I scan over 1,000 news headlines a day when I am not traveling and without a doubt the most popular tech topic in the mainstream media these days is Twitter. David Pogue from the New York Times has even devoted TV airtime to the topic on CNBC and it seems everyone is experimenting with using the service. Then there is the talk of leading social network Facebook modifying its homepage to take on Twitter and Google purchasing Twitter to show ads on all those tweets people send regarding their hunger status and other innocent facts which you wouldn't imagine anyone would take the time to share or read about.
It makes you think long and hard about how companies are integrating consumer technologies like Twitter into their marketing. Dell for example credits Twitter for millions of dollars in sales. Many companies in fact have embraced Twitter and the trend is not slowing down. But it isn't just Twitter which companies must integrate with. Just as Twitter is an outgrowth of text messaging, companies too must adapt to the new world where their employees will use texting to communicate with the teens and twentysomethings making up the world's big spenders.
One company, Tango Networks is focusing on helping companies with the integration task of getting text messaging to work more seamlessly with corporate IM and phone systems. On a recent trip to the company's Texas headquarters I spent some time with Al Leo - Vice President Business Development and Sales and Bill Young - Director of Product Marketing to get an update on what the company is up to. First off it is worth noting the company wants to be known as the best FMC solution in the world and they are one of the only companies looking to solve the integration challenges of fixed-mobile convergence from all angles. They focus on the benefits to carriers, the enterprise and the end-users as well. Most other solutions out there focus on one or two these areas.
To be quite honest it is a major challenge to do FMC well if you don't focus on all parts of the equation. After all, to get mobile devices to work with corporate PBXs in a way which increases functionality, lowers costs and doesn't complicate the user experience takes lots of planning and integration. This all-encompassing approach however is also a challenge to the company as carriers are notorious for bleeding tech companies dry and leaving them stranded to wither away and die.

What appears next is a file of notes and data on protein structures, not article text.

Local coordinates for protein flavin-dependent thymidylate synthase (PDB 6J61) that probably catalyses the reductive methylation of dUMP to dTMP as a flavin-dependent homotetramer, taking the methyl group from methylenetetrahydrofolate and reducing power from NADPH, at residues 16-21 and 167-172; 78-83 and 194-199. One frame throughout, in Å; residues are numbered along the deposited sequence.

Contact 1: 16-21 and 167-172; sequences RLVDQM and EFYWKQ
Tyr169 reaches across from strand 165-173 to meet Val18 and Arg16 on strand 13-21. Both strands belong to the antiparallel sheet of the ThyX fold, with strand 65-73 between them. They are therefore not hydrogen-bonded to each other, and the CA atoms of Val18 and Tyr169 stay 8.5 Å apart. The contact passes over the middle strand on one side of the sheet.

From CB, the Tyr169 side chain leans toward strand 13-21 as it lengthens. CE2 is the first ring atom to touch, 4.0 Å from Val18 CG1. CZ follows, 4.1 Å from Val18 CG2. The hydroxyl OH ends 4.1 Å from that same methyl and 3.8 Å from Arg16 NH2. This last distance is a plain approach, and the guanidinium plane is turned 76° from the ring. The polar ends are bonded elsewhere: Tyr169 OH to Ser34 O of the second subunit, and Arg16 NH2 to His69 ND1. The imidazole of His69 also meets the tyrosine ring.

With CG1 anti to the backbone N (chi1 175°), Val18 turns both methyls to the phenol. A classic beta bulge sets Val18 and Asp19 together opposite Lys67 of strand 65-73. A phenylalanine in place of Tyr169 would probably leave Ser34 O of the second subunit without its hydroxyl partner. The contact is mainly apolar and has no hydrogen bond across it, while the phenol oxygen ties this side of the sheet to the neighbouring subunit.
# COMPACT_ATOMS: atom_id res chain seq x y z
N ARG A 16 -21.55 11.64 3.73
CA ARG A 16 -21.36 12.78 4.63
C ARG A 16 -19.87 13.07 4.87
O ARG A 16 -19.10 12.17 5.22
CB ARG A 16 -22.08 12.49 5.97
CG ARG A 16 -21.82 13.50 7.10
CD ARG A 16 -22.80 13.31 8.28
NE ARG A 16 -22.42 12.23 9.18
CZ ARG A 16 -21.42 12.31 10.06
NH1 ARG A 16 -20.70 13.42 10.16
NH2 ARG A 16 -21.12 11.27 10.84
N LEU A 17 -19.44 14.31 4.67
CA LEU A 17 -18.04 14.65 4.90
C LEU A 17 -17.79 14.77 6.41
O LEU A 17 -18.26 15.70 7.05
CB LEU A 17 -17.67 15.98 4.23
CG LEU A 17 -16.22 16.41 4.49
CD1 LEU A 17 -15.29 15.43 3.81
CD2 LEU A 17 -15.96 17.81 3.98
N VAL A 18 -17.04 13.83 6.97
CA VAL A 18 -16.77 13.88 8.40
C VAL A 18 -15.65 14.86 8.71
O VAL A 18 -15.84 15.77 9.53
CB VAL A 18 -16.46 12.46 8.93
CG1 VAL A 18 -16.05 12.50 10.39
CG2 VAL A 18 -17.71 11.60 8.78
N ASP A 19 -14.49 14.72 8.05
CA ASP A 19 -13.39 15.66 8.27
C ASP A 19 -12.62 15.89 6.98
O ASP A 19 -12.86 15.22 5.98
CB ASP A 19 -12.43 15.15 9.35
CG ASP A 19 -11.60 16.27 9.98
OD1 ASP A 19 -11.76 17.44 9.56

That is perhaps why the company is also working with equipment and software providers like Microsoft and Cisco to make sure their solutions work with solutions prevalent in enterprise environments.
Similar to what the company does with SMS, it also allows enterprise calling line ID to appear in the place of Caller ID and messaging. In addition they have integrated presence with device location which opens up the ability to provide enhanced services which are based on phone location. For example, ensuring calls do not ring the phone between 12:00 AM and 7:00 AM regardless of time zone or the ability to locate the nearest doctor to an accident.
The company is looking to multimedia and the femtocell markets as natural places to grow and although this is a tough financial environment for startups, they company seem confident about their future. Based on today's funding news it does seem companies with good ideas can still get money.
Asked how the economy is affecting them they responded that they have seen decision processes slow but they haven't been shelved.
The way I see it as more companies embrace the latest technology to stay competitive, FMC should be on more and more short lists. In addition, one can only imagine companies will begin to realize that they need to deal with rogue texting going on between their employees and their customers. They will need to take control of corporate text messaging the way they have done with corporate voicemail and email.
As these trends continue, the need for FMC and corporate texting solutions should only increase. Agree or disagree? Be sure to check me out on Twitter and send me a tweet.